More generally, items in our marketplace tend to be concentrated in the most popular categories. A result set is likely to have many more Accessories items than Shoes items, because the former category is an order of magnitude larger than the latter. We want to be able to compensate for this uneven global distribution of items when we calculate the probabilities that we use in our entropy calculation.

By dividing the number of items in each category that are returned for the active search by the total number of items in that category, we get a number we can think of as the affinity between the category and the search query. Although fewer than 50% of the results that come back for a query for “shoes” are in the Shoes category, 100% of items in the Shoes category are returned for a query for “shoes,” so its category affinity is much higher than its raw share of the result set.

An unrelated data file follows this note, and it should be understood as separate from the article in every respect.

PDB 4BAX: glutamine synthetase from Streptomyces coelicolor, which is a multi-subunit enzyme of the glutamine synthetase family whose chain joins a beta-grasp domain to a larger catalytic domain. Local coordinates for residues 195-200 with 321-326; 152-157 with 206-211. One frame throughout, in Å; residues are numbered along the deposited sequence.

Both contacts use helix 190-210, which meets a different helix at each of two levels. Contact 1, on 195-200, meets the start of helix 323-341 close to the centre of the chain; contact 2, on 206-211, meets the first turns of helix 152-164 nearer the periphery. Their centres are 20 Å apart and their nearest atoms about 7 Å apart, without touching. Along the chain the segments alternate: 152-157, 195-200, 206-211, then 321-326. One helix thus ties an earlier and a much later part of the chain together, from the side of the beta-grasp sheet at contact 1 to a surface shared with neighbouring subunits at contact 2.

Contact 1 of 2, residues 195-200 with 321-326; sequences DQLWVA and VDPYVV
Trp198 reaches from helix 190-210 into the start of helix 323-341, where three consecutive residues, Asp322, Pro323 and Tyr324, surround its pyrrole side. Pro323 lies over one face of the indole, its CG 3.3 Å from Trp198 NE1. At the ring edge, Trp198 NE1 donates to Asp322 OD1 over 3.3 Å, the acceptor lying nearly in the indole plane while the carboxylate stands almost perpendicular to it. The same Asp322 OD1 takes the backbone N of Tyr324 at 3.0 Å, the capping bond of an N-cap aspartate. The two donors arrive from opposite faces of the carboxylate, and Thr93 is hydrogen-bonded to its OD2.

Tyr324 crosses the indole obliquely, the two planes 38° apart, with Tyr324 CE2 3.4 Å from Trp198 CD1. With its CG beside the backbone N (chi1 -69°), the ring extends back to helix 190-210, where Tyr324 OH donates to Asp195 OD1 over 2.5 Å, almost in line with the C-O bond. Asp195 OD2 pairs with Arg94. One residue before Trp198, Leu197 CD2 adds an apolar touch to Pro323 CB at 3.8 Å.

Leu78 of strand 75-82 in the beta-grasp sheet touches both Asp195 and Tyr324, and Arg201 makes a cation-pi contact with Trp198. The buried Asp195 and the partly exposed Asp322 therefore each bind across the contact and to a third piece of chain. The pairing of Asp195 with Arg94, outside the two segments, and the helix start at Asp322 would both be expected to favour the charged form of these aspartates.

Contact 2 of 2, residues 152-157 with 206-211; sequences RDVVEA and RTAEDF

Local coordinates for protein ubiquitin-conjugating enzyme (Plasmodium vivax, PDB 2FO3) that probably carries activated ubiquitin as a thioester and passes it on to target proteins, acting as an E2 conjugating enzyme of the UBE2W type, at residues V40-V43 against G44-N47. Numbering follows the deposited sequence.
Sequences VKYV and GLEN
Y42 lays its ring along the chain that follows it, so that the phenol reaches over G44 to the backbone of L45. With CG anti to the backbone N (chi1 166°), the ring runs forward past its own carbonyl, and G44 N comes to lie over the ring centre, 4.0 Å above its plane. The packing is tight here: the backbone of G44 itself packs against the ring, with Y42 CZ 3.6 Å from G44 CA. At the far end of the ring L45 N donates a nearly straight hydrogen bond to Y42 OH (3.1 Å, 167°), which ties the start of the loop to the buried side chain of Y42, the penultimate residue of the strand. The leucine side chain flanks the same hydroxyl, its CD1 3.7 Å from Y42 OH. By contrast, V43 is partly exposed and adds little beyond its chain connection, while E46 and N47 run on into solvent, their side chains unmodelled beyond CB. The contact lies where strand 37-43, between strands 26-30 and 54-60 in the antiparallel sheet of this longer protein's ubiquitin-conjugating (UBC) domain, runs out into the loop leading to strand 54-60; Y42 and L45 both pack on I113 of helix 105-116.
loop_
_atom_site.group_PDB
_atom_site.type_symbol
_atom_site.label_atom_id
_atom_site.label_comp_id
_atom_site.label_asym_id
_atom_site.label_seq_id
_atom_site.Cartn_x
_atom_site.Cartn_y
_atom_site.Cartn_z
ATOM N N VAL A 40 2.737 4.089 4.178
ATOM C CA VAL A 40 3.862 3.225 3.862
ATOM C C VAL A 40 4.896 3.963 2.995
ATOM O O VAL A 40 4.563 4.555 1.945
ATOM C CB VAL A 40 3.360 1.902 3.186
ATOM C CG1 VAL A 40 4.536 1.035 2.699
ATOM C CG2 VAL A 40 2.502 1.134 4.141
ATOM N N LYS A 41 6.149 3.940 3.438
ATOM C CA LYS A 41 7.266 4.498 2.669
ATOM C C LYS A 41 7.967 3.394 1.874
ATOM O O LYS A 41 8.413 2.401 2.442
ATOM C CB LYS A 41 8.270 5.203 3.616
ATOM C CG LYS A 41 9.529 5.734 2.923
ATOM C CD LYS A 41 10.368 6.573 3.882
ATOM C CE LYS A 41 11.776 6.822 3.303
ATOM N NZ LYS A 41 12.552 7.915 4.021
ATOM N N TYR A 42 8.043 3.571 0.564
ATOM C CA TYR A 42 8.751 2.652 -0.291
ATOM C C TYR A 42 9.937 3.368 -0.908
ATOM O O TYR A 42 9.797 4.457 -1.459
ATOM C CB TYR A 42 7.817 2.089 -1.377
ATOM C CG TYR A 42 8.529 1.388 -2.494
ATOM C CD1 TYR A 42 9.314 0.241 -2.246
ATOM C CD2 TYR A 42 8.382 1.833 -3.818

Top Categories for "Shoes" by Affinity

Normalizing the affinity values so they sum to one, we use these measurements as the inputs to the same Shannon entropy formula that we used in the first iteration. The normalization step ensures that we can compare entropy values across search result sets of different sizes. Letting ri represent the number of items in category i for the active search query, and ti represent the total number of items in that category, the affinity value for category i, ai, is simply (ri / ti). Taking s as the sum of all affinity values a0…ai, then, the affinity-based entropy is:

Affinity-based entropy of a search result set

Affinity-based entropy of a search result set